The problem is not too many single-occupant drivers, it's the design of the cars that they are driving.
They are carrying with them four or more empty seats, taking up an entire lane instead of half of one. Until now, the right tool for the job of commuting on freeways has not existed. Motorcycles despite their advantages through traffic have not even reached a 0.2% of the commuter market due to their drawbacks.
The fact is that people who can afford cars will use them, despite the inconvenience of traffic congestion. The vast majority of workers want the freedom to go where they want to go, when they want to go, and to be able to transport and secure things in their personal locker.
Lane capacity can be increased from 2,000 vehicles per hour to 4,400 VPH according to a Booz-Allen-Hamilton / University of California, Berkeley study funded by the California Department of Transportation (CalTrans). See these reports on our downloads page.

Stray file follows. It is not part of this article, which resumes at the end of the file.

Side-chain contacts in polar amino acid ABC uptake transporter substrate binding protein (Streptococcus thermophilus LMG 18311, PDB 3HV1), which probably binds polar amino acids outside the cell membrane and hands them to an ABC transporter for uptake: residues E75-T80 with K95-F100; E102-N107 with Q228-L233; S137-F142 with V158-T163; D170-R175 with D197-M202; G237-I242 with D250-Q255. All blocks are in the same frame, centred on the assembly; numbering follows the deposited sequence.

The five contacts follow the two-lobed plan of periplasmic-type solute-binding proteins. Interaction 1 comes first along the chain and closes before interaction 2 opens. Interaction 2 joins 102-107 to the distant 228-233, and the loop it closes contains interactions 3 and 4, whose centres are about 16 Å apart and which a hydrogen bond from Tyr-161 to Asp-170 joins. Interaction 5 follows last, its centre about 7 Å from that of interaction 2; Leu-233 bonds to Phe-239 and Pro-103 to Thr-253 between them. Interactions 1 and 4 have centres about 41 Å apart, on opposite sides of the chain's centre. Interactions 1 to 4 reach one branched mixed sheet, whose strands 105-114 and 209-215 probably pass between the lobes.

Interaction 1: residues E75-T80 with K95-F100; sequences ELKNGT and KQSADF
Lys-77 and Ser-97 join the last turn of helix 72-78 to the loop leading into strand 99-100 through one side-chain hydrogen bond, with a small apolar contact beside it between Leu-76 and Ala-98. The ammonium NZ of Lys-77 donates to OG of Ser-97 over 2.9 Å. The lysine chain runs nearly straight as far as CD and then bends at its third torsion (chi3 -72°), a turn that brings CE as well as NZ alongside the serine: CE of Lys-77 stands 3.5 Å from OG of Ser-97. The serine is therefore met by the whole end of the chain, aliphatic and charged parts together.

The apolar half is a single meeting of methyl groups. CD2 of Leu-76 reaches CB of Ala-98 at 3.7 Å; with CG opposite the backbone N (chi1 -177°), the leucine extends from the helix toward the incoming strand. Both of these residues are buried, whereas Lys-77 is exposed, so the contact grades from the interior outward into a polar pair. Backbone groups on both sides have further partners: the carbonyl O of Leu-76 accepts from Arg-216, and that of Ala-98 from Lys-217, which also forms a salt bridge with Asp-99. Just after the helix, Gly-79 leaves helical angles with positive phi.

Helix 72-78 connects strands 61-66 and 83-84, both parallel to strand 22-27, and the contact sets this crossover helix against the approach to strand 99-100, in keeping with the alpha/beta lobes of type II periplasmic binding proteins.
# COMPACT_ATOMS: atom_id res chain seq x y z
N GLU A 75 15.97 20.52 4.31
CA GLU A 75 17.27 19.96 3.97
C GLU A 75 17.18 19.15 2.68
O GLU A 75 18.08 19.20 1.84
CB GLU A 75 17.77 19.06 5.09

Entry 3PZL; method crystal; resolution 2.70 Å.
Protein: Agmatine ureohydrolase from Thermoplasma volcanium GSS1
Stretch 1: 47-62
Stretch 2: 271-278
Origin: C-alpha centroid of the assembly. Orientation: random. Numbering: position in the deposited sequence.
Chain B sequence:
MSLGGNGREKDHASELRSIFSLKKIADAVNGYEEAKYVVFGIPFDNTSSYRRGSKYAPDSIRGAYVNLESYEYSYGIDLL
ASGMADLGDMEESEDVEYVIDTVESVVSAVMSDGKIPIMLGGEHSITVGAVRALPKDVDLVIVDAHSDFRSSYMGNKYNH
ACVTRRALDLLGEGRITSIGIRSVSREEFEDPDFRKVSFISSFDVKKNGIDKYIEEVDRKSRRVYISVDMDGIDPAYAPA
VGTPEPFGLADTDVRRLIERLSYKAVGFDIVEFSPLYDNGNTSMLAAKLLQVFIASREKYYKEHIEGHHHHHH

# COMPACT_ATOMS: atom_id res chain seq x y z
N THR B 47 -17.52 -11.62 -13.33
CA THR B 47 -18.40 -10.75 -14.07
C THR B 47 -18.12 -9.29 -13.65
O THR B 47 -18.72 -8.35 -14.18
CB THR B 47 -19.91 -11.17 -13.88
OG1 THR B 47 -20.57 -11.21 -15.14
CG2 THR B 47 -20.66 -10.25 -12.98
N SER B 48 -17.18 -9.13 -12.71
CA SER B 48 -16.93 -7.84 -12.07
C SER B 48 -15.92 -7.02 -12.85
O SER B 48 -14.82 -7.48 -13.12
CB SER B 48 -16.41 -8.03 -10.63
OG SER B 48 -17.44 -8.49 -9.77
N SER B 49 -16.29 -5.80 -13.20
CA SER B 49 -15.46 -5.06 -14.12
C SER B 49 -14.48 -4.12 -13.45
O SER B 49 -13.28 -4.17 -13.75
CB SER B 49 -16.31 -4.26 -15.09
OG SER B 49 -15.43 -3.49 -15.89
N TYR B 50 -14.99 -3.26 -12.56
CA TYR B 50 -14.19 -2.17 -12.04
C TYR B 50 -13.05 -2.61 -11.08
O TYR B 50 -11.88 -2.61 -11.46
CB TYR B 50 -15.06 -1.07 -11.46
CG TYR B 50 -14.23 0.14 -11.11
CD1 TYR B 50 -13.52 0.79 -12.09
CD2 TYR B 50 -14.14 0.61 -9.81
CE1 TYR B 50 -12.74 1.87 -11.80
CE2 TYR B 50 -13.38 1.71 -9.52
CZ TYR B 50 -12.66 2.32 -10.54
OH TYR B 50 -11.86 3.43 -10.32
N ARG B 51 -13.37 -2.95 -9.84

Note in the chart below that over the last 26 years, single occupant drivers have increased from 76.3% of all workers to 76.6%. Carpooling despite all of the incentives has decreased over the same time period from 11.8% to only 9% of all workers.
CALIFORNIA PATH PROGRAM
INSTITUTE OF TRANSPORTATION STUDIES
UNIVERSITY OF CALIFORNIA, BERKELEY
Studies of Road Infrastructure Requirements for Small Innovative Vehicles
William L. Garrison UCB-ITS-PRR-93-16
A modern highway lane on a multi-lane facility can accommodate about 2,000 conventional passenger vehicles per hour.
Suppose Lean Machine type commuter cars begin to appear on such a lane. One possibility is that Lean Machines travel in single file. In this case, there is modest increased capacity of the lane as the fraction of Lean Machines increases, for the capacity increase to 2260 vph is only due to the shorter length of Lean Machines.
Another possibility is that Lean Machines are paired at random, say, just as they happen to join the traffic stream, and drivers move side-by-side in a happenstance-joining way. A third possibility is that drivers of Lean Machines rearrange their positions in traffic to form pairs of vehicles. In the random- paired and rearranged-paired cases the capacity of the lane increases to 4520 vph as the percentage of Lean Machines in the traffic stream reaches 100 percent (Figure 5).
Figure 5: Capacity of a Lane of Multi-lane Highway as a Function of the Fraction of Commuter Vehicles in the Traffic Stream.
See complete study on downloads page
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